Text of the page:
So, What Exactly Is Protein?
A lot has been said about protein and how it affects working out and muscle growth. But what exactly are proteins and what is their role in your body? What role do they play in your diet? And lastly: will our future food be more focused on protein than anything else? Can products like Soylent in America and Queal in Europe play a role in this?
Let’s get one thing clear: proteins are awesome! A protein is a long chain made up of amino acids that functions as the building block of the body. Protein is used as a source of energy to repair tissue, to run your immune system, and a myriad of other things. What we’re trying to say here is that staying healthy is very much related to your intake of proteins.
There’s a bunch of media hype surrounding carbs and fats. Proteins, on the other hand, are mostly viewed as sports-related. But what if more attention was paid to protein in our diets?
To compare protein with the other macronutrients, I found this helpful chart:
As you might have guessed from the pictures, high-protein foods are, for instance, meat, fish, eggs, and dairy products. The variety and amount of amino acids differ per food. Some foods contain essential amino-acids in a more or less complete sense and are therefore ranked higher in ranking systems for proteins. A combination of protein-rich foods works best for receiving all different amounts of amino acids.
Protein-rich foods can sometimes be expensive, are mostly not vegetarian and sometimes are a pain in the butt to make. Therefore we’ve invented Queal (quick + meal) to give you 1) easy, 2) tasty, and 3) complete meals that are packed with protein. Try out some of our shakes or complete meals in a bar!
Protein In Your Weight-loss Diet?
Now this is where it gets interesting. As noted before, the media is all over fats and carbs and their influence on losing weight and being healthy. Given less media attention, however, is the research on the effect of protein in a diet. An interesting article about energy balance noted that protein plays an important role in body weight regulation (1). It increases satiety, for example. A different article focused on energy expenditure found that proteins as 25-30% of calories boost metabolism, resulting in an increase in calories burned per day (2). And perhaps the most noteworthy research on the topic was done by the Rowett Research Institute. Researchers compared 3 groups of people overeating either carbs, fat, or protein. Subjects from the last group felt significantly more full and less hungry relative to the other groups (3).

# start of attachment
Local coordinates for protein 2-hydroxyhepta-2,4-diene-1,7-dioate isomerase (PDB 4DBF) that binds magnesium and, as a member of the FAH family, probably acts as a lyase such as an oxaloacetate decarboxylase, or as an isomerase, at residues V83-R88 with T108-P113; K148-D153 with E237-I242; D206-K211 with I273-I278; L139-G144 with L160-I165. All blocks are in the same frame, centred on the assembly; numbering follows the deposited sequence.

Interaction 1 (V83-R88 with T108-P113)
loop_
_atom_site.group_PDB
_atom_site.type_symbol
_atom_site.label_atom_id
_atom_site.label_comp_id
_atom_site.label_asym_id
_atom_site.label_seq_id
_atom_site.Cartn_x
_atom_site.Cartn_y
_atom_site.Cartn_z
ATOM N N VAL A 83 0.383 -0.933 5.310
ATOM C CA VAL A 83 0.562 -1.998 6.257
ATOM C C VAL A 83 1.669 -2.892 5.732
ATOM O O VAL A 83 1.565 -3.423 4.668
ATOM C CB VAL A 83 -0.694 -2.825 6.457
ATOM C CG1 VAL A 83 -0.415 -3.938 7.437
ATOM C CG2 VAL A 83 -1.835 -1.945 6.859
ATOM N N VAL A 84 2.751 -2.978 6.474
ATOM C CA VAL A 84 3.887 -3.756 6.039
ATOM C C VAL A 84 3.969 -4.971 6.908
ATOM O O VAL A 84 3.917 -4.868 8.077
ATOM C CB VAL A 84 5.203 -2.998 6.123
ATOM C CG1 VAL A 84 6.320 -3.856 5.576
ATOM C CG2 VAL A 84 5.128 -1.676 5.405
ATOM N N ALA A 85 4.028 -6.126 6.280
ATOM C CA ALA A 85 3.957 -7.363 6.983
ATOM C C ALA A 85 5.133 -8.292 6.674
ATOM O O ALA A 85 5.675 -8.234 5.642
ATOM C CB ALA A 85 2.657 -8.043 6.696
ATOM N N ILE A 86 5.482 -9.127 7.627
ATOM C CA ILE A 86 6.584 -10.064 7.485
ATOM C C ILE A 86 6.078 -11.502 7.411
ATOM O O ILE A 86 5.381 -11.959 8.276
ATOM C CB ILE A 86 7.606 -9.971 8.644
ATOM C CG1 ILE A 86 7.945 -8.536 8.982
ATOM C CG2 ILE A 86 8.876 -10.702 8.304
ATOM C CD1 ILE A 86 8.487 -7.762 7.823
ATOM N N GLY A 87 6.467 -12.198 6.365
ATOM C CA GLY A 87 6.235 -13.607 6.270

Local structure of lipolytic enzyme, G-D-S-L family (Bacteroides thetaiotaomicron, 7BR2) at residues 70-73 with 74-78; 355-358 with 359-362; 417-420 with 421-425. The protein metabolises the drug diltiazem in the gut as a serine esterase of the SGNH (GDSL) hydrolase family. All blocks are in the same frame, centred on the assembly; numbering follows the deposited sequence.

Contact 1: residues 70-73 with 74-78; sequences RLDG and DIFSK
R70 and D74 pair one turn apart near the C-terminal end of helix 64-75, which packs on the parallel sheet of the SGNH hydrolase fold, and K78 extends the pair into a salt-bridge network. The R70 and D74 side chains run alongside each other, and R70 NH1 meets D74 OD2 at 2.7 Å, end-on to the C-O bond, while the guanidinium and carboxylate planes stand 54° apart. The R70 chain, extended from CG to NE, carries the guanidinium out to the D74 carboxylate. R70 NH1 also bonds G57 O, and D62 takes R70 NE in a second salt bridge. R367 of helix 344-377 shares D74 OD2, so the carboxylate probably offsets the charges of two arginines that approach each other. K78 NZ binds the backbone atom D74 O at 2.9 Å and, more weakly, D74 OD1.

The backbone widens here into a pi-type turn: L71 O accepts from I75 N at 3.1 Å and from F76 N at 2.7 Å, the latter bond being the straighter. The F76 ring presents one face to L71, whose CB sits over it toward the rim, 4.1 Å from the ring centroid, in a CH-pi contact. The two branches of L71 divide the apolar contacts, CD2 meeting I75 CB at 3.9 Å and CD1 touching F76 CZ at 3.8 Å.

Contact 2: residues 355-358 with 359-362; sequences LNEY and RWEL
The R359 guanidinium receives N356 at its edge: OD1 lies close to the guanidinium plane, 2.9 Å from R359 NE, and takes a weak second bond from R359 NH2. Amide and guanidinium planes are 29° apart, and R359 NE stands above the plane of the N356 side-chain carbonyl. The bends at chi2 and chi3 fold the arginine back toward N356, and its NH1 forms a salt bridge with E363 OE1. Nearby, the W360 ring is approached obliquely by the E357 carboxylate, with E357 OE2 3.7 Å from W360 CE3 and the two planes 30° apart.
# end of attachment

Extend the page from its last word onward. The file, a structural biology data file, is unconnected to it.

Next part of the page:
Of course, the sports-related character of protein is not just a story, but seeing protein just for muscle growth seems too limited. The power of protein extends much further.
The Future of Protein
Now let’s relate food to something very dear to most of us: sustainability. Increased awareness for sustainability is affecting the food industry more and more, and there are serious concerns about the future of animal sources of protein. The impact of livestock on the environment is an especially sensitive area.
The accusations are getting pretty serious here. Livestock is contributing more to the greenhouse gas emission than even cars. The antibiotics used for livestock are creating killer viruses. The production of food from livestock is costing more gallons of water than we can handle in the future. It’s clear the world is concerned with livestock because of its impact on the environment. Since meat is one of the main sources of protein for most of us, where will that leave us in the future?
Some say we might end up consuming a different, protein-rich class of animal: insects. In many Asian cultures, this is already very common. The western world seems a bit more hesitant, but let’s be realistic. June Jo Lee, Vice President of Strategic Insights at The Hartman Group, stated: “Protein, sustainability and health concerns about antibiotics are all hot topics, and insect consumption addresses all of these issues. As a protein source, insects don’t have a lot of health baggage.”
As seen in the picture above, insects score a whole lot better on the water consumption scale. But are there other options besides insects to raise the amount of protein in our diets?
Whey Protein and Sustainability
As you might have guessed, Queal (our awesome complete meal in a shake) is high in protein. The protein from Queal, whey protein, is a by-product of the cheese-making process. When whey isn’t bought up by a company like Queal, it often gets dumped, or is otherwise sprayed onto arable land. Since whey contains a wide range of nutrients, this causes some problems. For instance, it increases the growth of aquatic plants and the biological oxygen demand of waterways. In simple words, it’s bad for the environment.
But it is exactly this nutritional value that makes whey so interesting. So why dump it and damage the environment? We use it as a vital part of our shakes. And we’re happy to add to global sustainability along the way!
So whether for dietary purposes or the future of food, definitely keep an eye out for Queal and its proteins!
Want to know more about Queal & protein? Onno wrote a blog on it a while ago: Protein Blog
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